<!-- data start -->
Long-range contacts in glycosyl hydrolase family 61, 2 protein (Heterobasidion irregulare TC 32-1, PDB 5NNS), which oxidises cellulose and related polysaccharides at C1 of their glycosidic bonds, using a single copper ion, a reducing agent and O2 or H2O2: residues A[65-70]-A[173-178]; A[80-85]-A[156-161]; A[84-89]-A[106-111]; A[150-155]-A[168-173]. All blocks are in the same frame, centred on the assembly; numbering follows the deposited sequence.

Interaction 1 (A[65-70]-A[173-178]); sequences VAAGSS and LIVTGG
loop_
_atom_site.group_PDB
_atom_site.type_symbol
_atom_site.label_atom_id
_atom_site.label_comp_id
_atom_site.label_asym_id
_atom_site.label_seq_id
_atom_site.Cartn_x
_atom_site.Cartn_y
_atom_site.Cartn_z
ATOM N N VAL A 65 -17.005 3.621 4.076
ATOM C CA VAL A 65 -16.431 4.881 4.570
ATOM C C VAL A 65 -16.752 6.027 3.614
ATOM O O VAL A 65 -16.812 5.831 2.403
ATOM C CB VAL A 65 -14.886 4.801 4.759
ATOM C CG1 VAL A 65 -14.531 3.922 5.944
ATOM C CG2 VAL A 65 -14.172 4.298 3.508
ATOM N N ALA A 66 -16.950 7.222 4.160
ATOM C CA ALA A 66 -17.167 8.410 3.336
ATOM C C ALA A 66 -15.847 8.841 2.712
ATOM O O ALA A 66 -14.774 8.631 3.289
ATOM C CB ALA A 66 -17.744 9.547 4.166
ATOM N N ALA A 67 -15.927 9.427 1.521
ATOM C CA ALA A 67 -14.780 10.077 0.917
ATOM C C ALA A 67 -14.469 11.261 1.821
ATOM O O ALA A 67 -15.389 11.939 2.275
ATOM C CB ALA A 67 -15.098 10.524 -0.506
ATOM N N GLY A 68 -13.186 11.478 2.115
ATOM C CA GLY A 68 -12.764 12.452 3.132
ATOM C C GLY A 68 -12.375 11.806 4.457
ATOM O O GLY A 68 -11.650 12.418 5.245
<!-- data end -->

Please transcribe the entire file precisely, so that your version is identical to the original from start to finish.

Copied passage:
Long-range contacts in glycosyl hydrolase family 61, 2 protein (Heterobasidion irregulare TC 32-1, PDB 5NNS), which oxidises cellulose and related polysaccharides at C1 of their glycosidic bonds, using a single copper ion, a reducing agent and O2 or H2O2: residues A[65-70]-A[173-178]; A[80-85]-A[156-161]; A[84-89]-A[106-111]; A[150-155]-A[168-173]. All blocks are in the same frame, centred on the assembly; numbering follows the deposited sequence.

Interaction 1 (A[65-70]-A[173-178]); sequences VAAGSS and LIVTGG
loop_
_atom_site.group_PDB
_atom_site.type_symbol
_atom_site.label_atom_id
_atom_site.label_comp_id
_atom_site.label_asym_id
_atom_site.label_seq_id
_atom_site.Cartn_x
_atom_site.Cartn_y
_atom_site.Cartn_z
ATOM N N VAL A 65 -17.005 3.621 4.076
ATOM C CA VAL A 65 -16.431 4.881 4.570
ATOM C C VAL A 65 -16.752 6.027 3.614
ATOM O O VAL A 65 -16.812 5.831 2.403
ATOM C CB VAL A 65 -14.886 4.801 4.759
ATOM C CG1 VAL A 65 -14.531 3.922 5.944
ATOM C CG2 VAL A 65 -14.172 4.298 3.508
ATOM N N ALA A 66 -16.950 7.222 4.160
ATOM C CA ALA A 66 -17.167 8.410 3.336
ATOM C C ALA A 66 -15.847 8.841 2.712
ATOM O O ALA A 66 -14.774 8.631 3.289
ATOM C CB ALA A 66 -17.744 9.547 4.166
ATOM N N ALA A 67 -15.927 9.427 1.521
ATOM C CA ALA A 67 -14.780 10.077 0.917
ATOM C C ALA A 67 -14.469 11.261 1.821
ATOM O O ALA A 67 -15.389 11.939 2.275
ATOM C CB ALA A 67 -15.098 10.524 -0.506
ATOM N N GLY A 68 -13.186 11.478 2.115
ATOM C CA GLY A 68 -12.764 12.452 3.132
ATOM C C GLY A 68 -12.375 11.806 4.457
ATOM O O GLY A 68 -11.650 12.418 5.245